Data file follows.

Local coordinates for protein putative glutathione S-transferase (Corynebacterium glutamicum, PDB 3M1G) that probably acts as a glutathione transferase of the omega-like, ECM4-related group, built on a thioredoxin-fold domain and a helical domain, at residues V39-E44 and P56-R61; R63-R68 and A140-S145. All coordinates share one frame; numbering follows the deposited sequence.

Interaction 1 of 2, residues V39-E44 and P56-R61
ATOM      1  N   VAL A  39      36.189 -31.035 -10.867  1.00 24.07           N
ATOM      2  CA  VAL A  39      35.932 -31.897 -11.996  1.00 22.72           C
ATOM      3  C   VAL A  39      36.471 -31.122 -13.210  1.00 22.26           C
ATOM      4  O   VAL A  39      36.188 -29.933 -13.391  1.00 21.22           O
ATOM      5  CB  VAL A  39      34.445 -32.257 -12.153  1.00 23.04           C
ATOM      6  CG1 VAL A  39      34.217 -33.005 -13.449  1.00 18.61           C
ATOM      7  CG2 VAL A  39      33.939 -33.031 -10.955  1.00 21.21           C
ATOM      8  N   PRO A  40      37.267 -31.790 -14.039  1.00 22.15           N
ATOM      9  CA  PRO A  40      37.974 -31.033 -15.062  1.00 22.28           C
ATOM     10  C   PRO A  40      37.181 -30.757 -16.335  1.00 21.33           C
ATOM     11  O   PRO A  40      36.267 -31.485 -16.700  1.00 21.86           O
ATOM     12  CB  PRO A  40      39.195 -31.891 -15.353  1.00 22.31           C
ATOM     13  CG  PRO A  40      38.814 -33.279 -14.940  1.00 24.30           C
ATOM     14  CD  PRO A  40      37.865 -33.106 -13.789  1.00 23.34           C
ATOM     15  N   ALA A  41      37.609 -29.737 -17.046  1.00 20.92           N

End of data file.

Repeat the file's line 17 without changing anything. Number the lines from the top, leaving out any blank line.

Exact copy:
ATOM     15  N   ALA A  41      37.609 -29.737 -17.046  1.00 20.92           N